It’s not yet spring, but Huddersfield Literature Festival is here with a special one-off “not-to-be-missed” event, welcoming Festival Patron Lemn Sissay to celebrate the publication of his new poetry collection Let the Light Pour In in what promises to be “an electrifying poetry performance and Q&A”.
For the past decade, Lemn Sissay has started each day by writing a short poem at dawn. He says it’s “a way to exercise his mind, to connect, to explore, to be curious, to start each day with an act of hope”. Poignant, often humorous and full of wonder, these poems chronicle his own battle with the dark and are fuelled by resilience and defiant joy. His new book Let The Light Pour In celebrates this morning practice with a selection of these life-affirming poems collected together for the first time. With this event, you’re invited to “step into the light”.
Exuberant, funny and sometimes even heart-wrenching, Lemn Sissay is a BAFTA-nominated, award-winning poet, playwright, memoirist, performer and broadcaster. He is the author of several collections of poetry, including Gold From The Stone, the Sunday Times number-one bestselling memoir My Name Is Why, numerous plays for stage and radio, and the children’s book Don’t Ask The Dragon, illustrated by Gregg Stobbs. Lemn was awarded The PEN Pinter Prize in 2019 and he was the first poet commissioned to write for the London Olympics 2012. He has judged many prestigious literary competitions and has worked in music, including with Leftfield, Baaba Maal and the BBC Proms.
In 2020, the BBC series imagine… broadcast a two-part documentary about his life, The Memory Of Me, after he brought a legal case against the government for critical mistakes in the first 18 years of his life. In 2021 he was named OBE for services to Literature and Charity. The University of Huddersfield has awarded him an honorary doctorate, and has also established the Lemn Sissay PhD scholarship for Care Leavers.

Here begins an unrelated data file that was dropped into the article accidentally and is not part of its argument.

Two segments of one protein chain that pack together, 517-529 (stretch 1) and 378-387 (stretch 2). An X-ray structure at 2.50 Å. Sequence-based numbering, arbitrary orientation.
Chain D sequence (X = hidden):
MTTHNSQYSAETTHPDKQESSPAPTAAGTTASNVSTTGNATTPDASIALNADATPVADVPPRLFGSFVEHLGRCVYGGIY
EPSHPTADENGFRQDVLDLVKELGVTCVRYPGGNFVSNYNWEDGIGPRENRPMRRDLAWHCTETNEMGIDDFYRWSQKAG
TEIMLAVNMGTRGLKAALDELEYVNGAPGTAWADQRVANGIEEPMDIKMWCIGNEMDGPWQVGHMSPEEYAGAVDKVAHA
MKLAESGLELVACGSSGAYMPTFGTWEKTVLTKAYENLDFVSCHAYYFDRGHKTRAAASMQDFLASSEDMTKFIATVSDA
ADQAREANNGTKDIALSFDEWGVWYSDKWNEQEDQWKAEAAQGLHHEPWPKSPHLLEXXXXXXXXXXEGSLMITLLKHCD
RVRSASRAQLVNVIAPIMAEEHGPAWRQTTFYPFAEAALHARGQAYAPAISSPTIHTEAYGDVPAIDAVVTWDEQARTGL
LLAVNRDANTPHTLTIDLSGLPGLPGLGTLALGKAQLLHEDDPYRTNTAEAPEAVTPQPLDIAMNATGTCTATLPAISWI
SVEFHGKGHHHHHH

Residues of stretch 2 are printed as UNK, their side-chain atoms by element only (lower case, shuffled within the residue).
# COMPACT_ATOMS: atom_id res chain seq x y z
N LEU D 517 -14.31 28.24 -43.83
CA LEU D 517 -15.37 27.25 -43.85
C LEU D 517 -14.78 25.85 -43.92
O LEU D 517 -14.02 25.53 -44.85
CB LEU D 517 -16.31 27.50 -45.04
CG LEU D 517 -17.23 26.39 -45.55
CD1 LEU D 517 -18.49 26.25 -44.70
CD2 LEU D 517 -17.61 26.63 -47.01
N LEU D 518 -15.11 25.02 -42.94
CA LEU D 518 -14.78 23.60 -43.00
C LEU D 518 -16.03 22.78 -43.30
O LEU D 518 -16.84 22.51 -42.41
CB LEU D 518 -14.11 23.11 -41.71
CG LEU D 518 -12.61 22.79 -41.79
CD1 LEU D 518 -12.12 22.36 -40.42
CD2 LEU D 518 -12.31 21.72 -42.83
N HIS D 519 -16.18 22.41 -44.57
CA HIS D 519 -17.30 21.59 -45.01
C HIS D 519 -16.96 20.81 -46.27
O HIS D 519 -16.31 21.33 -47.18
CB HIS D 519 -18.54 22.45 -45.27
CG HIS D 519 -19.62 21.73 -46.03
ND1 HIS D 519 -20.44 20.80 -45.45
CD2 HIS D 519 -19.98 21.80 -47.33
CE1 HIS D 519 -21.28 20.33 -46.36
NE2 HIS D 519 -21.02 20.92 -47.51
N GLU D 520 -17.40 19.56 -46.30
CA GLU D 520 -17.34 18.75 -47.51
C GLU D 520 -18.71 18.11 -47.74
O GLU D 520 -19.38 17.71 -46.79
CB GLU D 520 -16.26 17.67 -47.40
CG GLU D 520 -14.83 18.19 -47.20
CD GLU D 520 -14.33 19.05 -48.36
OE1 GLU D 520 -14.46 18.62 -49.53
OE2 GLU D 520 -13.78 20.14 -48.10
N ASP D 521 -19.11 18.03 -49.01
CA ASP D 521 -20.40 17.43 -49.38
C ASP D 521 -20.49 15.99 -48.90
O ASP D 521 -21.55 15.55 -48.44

As one of Manchester Literature Festival‘s “most loved performers” and “always a pleasure to watch”, Lemn Sissay (Chancellor at the University of Manchester until 2022 and now Honorary Chair in Creative Writing) will also be performing in a special pre-programme event at HOME on Saturday 16 September (7.30pm) – but hurry as tickets are selling like hot cakes!
And while you’re checking out Lawrence Batley Theatre, be sure check out Attic Stories hosted by award-winning poet Rose Condo – the next is Wednesday 27 September (7.30-9.30pm) with open mic and special guest performer Zara Sehar, a Halifax-based poet who competed at the Uni Slam in Birmingham this year.
A celebration of poetry, prose and performance, spanning venues across the town and streamed online, the full programme will run 18 to 28 April 2024. Drawing audiences of 4,000 and counting each spring, Huddersfield Literature Festival – or HuddLitFest to its friends! – plays host to around 50 events, from in-conversations, talks and panel discussions to creative writing workshops, open mic nights and poetry slams.
Established in 2006, the award-winning Huddersfield Literature Festival is well known for its inclusivity and accessibility. Many events are free or low cost, many have live subtitling by Stagetext for audiences who have hearing difficulties, and there are also autism-friendly events on offer. Huddersfield Literature Festival is known for its diversity, and works to specific goals in terms of representation for BAME, disability, gender, LGBTQ+, social class and age-groups across audiences, performers, volunteers, venues and management. The Festival also boasts a pretty amazing approval rating from audiences, ranging from 98% to 100% each year.